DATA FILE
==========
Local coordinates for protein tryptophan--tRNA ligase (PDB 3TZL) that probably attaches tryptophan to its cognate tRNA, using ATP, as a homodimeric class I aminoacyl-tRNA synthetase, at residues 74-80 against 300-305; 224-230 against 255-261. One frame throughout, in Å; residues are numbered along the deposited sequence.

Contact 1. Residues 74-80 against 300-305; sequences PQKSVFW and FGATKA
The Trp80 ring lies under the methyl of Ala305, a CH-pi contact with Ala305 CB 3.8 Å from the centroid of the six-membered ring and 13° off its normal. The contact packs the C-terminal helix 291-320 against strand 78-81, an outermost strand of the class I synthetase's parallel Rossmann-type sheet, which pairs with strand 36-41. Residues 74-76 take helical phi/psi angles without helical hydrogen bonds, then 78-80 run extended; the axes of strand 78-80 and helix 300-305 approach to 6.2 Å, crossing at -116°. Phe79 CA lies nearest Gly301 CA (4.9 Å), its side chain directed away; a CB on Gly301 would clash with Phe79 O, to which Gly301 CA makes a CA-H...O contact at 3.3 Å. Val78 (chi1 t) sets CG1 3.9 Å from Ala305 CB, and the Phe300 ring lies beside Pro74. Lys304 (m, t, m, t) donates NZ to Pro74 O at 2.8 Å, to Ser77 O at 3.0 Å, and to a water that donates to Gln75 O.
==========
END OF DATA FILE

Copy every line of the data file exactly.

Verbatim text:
Local coordinates for protein tryptophan--tRNA ligase (PDB 3TZL) that probably attaches tryptophan to its cognate tRNA, using ATP, as a homodimeric class I aminoacyl-tRNA synthetase, at residues 74-80 against 300-305; 224-230 against 255-261. One frame throughout, in Å; residues are numbered along the deposited sequence.

Contact 1. Residues 74-80 against 300-305; sequences PQKSVFW and FGATKA
The Trp80 ring lies under the methyl of Ala305, a CH-pi contact with Ala305 CB 3.8 Å from the centroid of the six-membered ring and 13° off its normal. The contact packs the C-terminal helix 291-320 against strand 78-81, an outermost strand of the class I synthetase's parallel Rossmann-type sheet, which pairs with strand 36-41. Residues 74-76 take helical phi/psi angles without helical hydrogen bonds, then 78-80 run extended; the axes of strand 78-80 and helix 300-305 approach to 6.2 Å, crossing at -116°. Phe79 CA lies nearest Gly301 CA (4.9 Å), its side chain directed away; a CB on Gly301 would clash with Phe79 O, to which Gly301 CA makes a CA-H...O contact at 3.3 Å. Val78 (chi1 t) sets CG1 3.9 Å from Ala305 CB, and the Phe300 ring lies beside Pro74. Lys304 (m, t, m, t) donates NZ to Pro74 O at 2.8 Å, to Ser77 O at 3.0 Å, and to a water that donates to Gln75 O.